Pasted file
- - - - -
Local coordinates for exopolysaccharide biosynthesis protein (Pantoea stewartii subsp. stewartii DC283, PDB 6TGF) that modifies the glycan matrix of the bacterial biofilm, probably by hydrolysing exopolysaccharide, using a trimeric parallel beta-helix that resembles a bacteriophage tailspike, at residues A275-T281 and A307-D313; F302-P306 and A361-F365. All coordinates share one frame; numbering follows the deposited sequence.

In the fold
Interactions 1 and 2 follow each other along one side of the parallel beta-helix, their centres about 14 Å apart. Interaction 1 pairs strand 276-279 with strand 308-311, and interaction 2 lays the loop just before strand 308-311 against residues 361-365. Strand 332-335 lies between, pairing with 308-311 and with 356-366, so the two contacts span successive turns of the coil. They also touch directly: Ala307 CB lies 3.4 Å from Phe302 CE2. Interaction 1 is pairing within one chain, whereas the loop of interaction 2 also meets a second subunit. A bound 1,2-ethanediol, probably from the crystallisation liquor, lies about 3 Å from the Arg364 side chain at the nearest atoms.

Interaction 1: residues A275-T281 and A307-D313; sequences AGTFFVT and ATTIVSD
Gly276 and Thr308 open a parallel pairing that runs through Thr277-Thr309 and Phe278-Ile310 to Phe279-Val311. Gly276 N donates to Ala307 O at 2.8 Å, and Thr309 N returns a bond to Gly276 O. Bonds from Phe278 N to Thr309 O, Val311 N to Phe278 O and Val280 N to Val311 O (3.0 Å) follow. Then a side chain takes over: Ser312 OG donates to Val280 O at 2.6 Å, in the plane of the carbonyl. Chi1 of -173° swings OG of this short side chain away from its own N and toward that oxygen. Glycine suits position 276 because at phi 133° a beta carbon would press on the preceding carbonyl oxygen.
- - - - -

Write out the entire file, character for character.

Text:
Local coordinates for exopolysaccharide biosynthesis protein (Pantoea stewartii subsp. stewartii DC283, PDB 6TGF) that modifies the glycan matrix of the bacterial biofilm, probably by hydrolysing exopolysaccharide, using a trimeric parallel beta-helix that resembles a bacteriophage tailspike, at residues A275-T281 and A307-D313; F302-P306 and A361-F365. All coordinates share one frame; numbering follows the deposited sequence.

In the fold
Interactions 1 and 2 follow each other along one side of the parallel beta-helix, their centres about 14 Å apart. Interaction 1 pairs strand 276-279 with strand 308-311, and interaction 2 lays the loop just before strand 308-311 against residues 361-365. Strand 332-335 lies between, pairing with 308-311 and with 356-366, so the two contacts span successive turns of the coil. They also touch directly: Ala307 CB lies 3.4 Å from Phe302 CE2. Interaction 1 is pairing within one chain, whereas the loop of interaction 2 also meets a second subunit. A bound 1,2-ethanediol, probably from the crystallisation liquor, lies about 3 Å from the Arg364 side chain at the nearest atoms.

Interaction 1: residues A275-T281 and A307-D313; sequences AGTFFVT and ATTIVSD
Gly276 and Thr308 open a parallel pairing that runs through Thr277-Thr309 and Phe278-Ile310 to Phe279-Val311. Gly276 N donates to Ala307 O at 2.8 Å, and Thr309 N returns a bond to Gly276 O. Bonds from Phe278 N to Thr309 O, Val311 N to Phe278 O and Val280 N to Val311 O (3.0 Å) follow. Then a side chain takes over: Ser312 OG donates to Val280 O at 2.6 Å, in the plane of the carbonyl. Chi1 of -173° swings OG of this short side chain away from its own N and toward that oxygen. Glycine suits position 276 because at phi 133° a beta carbon would press on the preceding carbonyl oxygen.